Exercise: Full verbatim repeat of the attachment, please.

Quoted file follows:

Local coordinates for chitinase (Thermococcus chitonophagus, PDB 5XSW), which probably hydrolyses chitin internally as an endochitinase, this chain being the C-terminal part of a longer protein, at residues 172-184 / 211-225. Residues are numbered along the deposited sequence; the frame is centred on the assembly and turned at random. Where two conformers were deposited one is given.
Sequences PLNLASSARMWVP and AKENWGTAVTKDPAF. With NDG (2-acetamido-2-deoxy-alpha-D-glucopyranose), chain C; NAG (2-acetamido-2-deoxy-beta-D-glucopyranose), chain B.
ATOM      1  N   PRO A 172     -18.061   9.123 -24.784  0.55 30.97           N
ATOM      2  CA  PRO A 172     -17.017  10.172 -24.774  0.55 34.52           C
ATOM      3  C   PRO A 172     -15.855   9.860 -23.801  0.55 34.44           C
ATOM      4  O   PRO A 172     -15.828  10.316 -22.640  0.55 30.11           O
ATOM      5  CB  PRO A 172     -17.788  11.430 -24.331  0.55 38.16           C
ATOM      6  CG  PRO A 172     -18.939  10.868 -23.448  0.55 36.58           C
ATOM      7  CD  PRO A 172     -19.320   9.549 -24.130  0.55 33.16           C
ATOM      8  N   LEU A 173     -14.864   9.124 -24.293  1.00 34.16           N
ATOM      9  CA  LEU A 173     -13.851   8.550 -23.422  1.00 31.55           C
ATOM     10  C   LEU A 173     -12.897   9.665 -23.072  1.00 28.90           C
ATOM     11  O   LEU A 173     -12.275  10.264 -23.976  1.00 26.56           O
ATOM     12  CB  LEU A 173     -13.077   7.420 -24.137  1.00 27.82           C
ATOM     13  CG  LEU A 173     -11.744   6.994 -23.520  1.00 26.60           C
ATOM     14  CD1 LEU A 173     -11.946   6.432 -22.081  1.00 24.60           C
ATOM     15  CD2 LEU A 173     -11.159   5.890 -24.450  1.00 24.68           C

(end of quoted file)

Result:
Local coordinates for chitinase (Thermococcus chitonophagus, PDB 5XSW), which probably hydrolyses chitin internally as an endochitinase, this chain being the C-terminal part of a longer protein, at residues 172-184 / 211-225. Residues are numbered along the deposited sequence; the frame is centred on the assembly and turned at random. Where two conformers were deposited one is given.
Sequences PLNLASSARMWVP and AKENWGTAVTKDPAF. With NDG (2-acetamido-2-deoxy-alpha-D-glucopyranose), chain C; NAG (2-acetamido-2-deoxy-beta-D-glucopyranose), chain B.
ATOM      1  N   PRO A 172     -18.061   9.123 -24.784  0.55 30.97           N
ATOM      2  CA  PRO A 172     -17.017  10.172 -24.774  0.55 34.52           C
ATOM      3  C   PRO A 172     -15.855   9.860 -23.801  0.55 34.44           C
ATOM      4  O   PRO A 172     -15.828  10.316 -22.640  0.55 30.11           O
ATOM      5  CB  PRO A 172     -17.788  11.430 -24.331  0.55 38.16           C
ATOM      6  CG  PRO A 172     -18.939  10.868 -23.448  0.55 36.58           C
ATOM      7  CD  PRO A 172     -19.320   9.549 -24.130  0.55 33.16           C
ATOM      8  N   LEU A 173     -14.864   9.124 -24.293  1.00 34.16           N
ATOM      9  CA  LEU A 173     -13.851   8.550 -23.422  1.00 31.55           C
ATOM     10  C   LEU A 173     -12.897   9.665 -23.072  1.00 28.90           C
ATOM     11  O   LEU A 173     -12.275  10.264 -23.976  1.00 26.56           O
ATOM     12  CB  LEU A 173     -13.077   7.420 -24.137  1.00 27.82           C
ATOM     13  CG  LEU A 173     -11.744   6.994 -23.520  1.00 26.60           C
ATOM     14  CD1 LEU A 173     -11.946   6.432 -22.081  1.00 24.60           C
ATOM     15  CD2 LEU A 173     -11.159   5.890 -24.450  1.00 24.68           C